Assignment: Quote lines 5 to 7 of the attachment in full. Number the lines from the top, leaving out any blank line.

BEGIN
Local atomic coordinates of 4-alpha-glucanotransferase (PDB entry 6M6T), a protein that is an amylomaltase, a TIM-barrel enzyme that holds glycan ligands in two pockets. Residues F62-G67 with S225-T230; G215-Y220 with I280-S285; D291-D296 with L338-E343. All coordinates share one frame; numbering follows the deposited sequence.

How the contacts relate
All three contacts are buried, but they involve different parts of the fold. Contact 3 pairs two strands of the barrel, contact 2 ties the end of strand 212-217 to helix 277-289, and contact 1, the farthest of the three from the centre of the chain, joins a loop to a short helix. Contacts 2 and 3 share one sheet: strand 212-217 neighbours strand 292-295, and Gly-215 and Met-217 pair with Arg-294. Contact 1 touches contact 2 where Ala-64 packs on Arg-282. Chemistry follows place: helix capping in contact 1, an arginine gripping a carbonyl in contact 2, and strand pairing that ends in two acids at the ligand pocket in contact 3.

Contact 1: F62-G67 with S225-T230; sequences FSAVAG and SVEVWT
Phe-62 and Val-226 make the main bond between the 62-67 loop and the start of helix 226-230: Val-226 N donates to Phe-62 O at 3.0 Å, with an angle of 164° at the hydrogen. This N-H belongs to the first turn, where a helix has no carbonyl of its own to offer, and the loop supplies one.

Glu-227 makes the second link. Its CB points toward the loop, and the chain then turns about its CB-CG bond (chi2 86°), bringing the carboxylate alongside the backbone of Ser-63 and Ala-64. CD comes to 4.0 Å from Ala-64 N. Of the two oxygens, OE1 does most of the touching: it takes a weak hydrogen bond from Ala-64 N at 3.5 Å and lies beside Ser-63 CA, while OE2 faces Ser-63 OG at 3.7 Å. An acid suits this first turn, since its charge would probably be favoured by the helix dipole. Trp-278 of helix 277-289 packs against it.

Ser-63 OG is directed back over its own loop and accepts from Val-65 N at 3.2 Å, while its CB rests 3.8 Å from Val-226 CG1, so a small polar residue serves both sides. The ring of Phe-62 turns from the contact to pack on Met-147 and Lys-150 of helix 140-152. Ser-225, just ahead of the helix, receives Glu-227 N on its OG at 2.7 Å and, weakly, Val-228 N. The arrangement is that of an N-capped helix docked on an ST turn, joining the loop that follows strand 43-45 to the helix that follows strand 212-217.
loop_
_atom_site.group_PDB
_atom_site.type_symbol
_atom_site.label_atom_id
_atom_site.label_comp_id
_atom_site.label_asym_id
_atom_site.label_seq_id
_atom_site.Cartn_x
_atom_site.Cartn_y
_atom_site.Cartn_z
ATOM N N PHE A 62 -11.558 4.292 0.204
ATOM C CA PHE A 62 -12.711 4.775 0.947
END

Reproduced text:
Phe-62 and Val-226 make the main bond between the 62-67 loop and the start of helix 226-230: Val-226 N donates to Phe-62 O at 3.0 Å, with an angle of 164° at the hydrogen. This N-H belongs to the first turn, where a helix has no carbonyl of its own to offer, and the loop supplies one.

Glu-227 makes the second link. Its CB points toward the loop, and the chain then turns about its CB-CG bond (chi2 86°), bringing the carboxylate alongside the backbone of Ser-63 and Ala-64. CD comes to 4.0 Å from Ala-64 N. Of the two oxygens, OE1 does most of the touching: it takes a weak hydrogen bond from Ala-64 N at 3.5 Å and lies beside Ser-63 CA, while OE2 faces Ser-63 OG at 3.7 Å. An acid suits this first turn, since its charge would probably be favoured by the helix dipole. Trp-278 of helix 277-289 packs against it.

Ser-63 OG is directed back over its own loop and accepts from Val-65 N at 3.2 Å, while its CB rests 3.8 Å from Val-226 CG1, so a small polar residue serves both sides. The ring of Phe-62 turns from the contact to pack on Met-147 and Lys-150 of helix 140-152. Ser-225, just ahead of the helix, receives Glu-227 N on its OG at 2.7 Å and, weakly, Val-228 N. The arrangement is that of an N-capped helix docked on an ST turn, joining the loop that follows strand 43-45 to the helix that follows strand 212-217.